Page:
Most people start feeling bad for themselves when something goes wrong in their life. The way I see it, something going wrong is an expensive lesson I already paid for - might as well take it.
A few years ago, I was doing squats in the gym with bad form and a fairly large amount of weight. I had two plates on each side and the bar... that's 4x45 + 35 lbs if I remember correctly = 205 lbs. That was fine, I had legs like tree trunks back then. But I had slightly bad form - when you do squats, you're supposed to push your ass backwards, not bend your knees forwards. Slight difference, but it wears on the cartilage.
One day my right leg started to buckle. I was in a power rack, and what you're supposed to do is drop the weight. But y'know, you don't necessarily think about that when your leg starts to buckle. So I threw all the weight onto my other leg and pushed up hard to re-rack the bar. Ripped some of the cartilage in my knee. Rehab, massive amounts of anti-inflammatories, and I have to stretch 5-10 minutes each day or my leg starts to hurt. Doctor said knees never fully heal, so it'll cause problems on and off forever. Ouch, kind of a bad thing to have happen in your 20's.
Last year, I was doing some Krav Maga. We were doing dry run drills of where you'd aim if you were hitting the other guy. These were common, but my shadow sparring partner was a little bit too macho and going really hard and fast and pretty close to me. Whish A fast elbow uppercut, almost connecting. Whish. Close again. But I didn't want to speak up, y'know, we're training martial arts here, not being soft.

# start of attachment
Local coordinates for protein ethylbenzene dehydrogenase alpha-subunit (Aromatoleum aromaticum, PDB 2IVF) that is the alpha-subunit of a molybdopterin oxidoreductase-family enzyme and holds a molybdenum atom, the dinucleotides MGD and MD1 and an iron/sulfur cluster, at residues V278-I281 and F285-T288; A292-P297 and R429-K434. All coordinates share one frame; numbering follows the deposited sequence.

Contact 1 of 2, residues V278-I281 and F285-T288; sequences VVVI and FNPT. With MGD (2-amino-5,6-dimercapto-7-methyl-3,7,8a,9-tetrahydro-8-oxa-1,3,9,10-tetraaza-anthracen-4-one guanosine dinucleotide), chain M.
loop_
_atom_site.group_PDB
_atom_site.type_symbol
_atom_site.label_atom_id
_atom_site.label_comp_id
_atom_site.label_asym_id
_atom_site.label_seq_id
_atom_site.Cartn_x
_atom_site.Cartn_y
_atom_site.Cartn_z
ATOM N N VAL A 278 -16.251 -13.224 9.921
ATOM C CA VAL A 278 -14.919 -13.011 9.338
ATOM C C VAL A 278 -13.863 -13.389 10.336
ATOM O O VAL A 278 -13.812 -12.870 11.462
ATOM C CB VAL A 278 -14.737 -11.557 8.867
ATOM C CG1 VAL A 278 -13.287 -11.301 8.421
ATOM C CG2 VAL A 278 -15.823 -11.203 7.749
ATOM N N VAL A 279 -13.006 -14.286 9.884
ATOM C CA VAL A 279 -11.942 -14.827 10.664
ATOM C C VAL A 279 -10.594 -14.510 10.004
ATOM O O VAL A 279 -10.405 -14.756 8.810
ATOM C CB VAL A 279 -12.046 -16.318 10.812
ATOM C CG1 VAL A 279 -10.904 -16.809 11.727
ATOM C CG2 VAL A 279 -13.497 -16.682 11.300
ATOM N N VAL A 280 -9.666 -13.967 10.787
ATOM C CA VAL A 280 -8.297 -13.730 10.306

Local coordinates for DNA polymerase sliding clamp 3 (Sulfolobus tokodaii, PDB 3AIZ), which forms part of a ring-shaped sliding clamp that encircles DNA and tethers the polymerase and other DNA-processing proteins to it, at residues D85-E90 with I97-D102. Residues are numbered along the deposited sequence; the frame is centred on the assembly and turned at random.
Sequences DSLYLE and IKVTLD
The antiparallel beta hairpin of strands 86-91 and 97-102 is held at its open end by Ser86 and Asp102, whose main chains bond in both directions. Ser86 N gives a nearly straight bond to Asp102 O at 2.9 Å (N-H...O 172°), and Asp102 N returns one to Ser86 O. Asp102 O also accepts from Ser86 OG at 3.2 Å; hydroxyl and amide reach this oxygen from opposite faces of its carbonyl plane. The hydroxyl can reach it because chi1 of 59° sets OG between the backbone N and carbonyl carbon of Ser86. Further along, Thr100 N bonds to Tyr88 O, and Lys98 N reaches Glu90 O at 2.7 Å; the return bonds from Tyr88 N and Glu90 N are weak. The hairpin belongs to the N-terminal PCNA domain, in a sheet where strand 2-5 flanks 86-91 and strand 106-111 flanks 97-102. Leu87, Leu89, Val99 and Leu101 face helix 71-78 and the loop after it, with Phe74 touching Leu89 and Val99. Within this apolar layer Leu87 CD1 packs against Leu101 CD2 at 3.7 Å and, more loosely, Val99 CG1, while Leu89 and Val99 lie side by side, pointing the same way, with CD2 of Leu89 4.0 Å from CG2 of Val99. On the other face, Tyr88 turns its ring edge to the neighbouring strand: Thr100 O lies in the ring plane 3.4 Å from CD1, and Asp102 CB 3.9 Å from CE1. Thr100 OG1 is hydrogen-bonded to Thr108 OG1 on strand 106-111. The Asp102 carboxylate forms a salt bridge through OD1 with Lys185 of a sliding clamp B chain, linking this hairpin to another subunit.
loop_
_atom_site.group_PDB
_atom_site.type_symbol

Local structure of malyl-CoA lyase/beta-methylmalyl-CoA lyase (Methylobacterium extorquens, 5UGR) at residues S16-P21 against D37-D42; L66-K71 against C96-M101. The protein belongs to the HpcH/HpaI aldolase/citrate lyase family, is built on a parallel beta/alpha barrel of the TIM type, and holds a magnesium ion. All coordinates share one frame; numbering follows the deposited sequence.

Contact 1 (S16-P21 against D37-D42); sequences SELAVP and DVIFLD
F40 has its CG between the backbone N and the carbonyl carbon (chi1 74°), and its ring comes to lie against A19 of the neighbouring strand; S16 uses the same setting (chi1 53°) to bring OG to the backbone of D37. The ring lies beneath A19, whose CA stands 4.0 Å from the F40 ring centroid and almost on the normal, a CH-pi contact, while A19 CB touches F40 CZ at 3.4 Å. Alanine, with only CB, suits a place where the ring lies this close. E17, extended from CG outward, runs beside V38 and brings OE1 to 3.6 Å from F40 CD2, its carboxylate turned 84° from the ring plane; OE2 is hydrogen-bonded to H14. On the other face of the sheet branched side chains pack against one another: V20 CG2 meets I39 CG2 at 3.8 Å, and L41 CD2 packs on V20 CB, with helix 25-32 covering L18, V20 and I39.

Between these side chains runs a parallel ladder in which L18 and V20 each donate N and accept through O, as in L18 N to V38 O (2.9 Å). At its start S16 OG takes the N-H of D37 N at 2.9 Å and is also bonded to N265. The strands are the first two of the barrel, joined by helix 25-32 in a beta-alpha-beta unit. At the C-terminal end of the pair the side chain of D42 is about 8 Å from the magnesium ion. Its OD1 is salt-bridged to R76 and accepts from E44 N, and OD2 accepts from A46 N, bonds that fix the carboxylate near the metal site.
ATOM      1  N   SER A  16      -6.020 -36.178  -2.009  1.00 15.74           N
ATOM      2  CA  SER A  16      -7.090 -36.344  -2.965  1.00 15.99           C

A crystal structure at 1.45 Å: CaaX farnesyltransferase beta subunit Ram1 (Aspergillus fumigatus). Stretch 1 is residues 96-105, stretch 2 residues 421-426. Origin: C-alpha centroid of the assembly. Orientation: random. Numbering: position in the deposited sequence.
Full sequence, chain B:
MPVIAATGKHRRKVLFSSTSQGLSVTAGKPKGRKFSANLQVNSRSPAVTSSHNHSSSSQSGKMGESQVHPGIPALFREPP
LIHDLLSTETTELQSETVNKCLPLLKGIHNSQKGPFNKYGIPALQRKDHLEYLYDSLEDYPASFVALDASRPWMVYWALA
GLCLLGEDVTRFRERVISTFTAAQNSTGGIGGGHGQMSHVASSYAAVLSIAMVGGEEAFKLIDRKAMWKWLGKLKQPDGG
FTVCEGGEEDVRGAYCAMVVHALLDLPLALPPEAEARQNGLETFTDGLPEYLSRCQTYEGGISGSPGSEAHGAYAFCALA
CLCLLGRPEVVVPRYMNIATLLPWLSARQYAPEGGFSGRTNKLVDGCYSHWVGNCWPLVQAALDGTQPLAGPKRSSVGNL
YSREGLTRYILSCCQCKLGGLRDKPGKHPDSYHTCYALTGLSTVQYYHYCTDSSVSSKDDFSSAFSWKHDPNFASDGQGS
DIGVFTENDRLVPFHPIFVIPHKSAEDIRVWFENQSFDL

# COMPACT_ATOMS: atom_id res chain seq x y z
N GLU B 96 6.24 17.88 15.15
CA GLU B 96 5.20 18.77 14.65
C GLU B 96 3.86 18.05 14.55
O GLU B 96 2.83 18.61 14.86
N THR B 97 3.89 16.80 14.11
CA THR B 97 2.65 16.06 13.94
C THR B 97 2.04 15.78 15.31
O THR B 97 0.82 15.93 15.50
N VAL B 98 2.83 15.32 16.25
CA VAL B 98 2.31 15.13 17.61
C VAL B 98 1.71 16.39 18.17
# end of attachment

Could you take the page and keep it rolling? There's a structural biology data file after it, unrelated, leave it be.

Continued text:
About the time I turned 40, I realized that the dream of retirement was just that. I would not be able to putter around my house, filling my days with chores and projects that I had designated years before as something I'd do when I "retired".
Circumstances and choices of both my own doing and not; have created a future for me that will undoubtedly require I continue working in some way, shape or form for the rest of my days.
Truth be told, I never planned to really retire anyway. I have too many hobbies and interests that replaced the more traditional lists of chores and projects designated for the coveted some day of "when I retire".
At the core of my being, I'm an entrepreneur. I love the process of creation and problem solving. Which caused me to run a business years ago. I'm also a Martial Artist. As far back as I can remember into my childhood, I have been infatuated, enamored, obsessed (choose any or all of those words) with the Martial Arts. Black Belt theater was my Saturday Afternoon companion. Commercial breaks were my opportunity to practice flying kicks down the hall or kip ups on the carpet.
So, back when I turned 40 (not that long ago), I realized I needed to build something now, that I could do into and through those encroaching "golden years". Something that I was passionate about; something I would never tire of or think was a "chore" put off for retirement.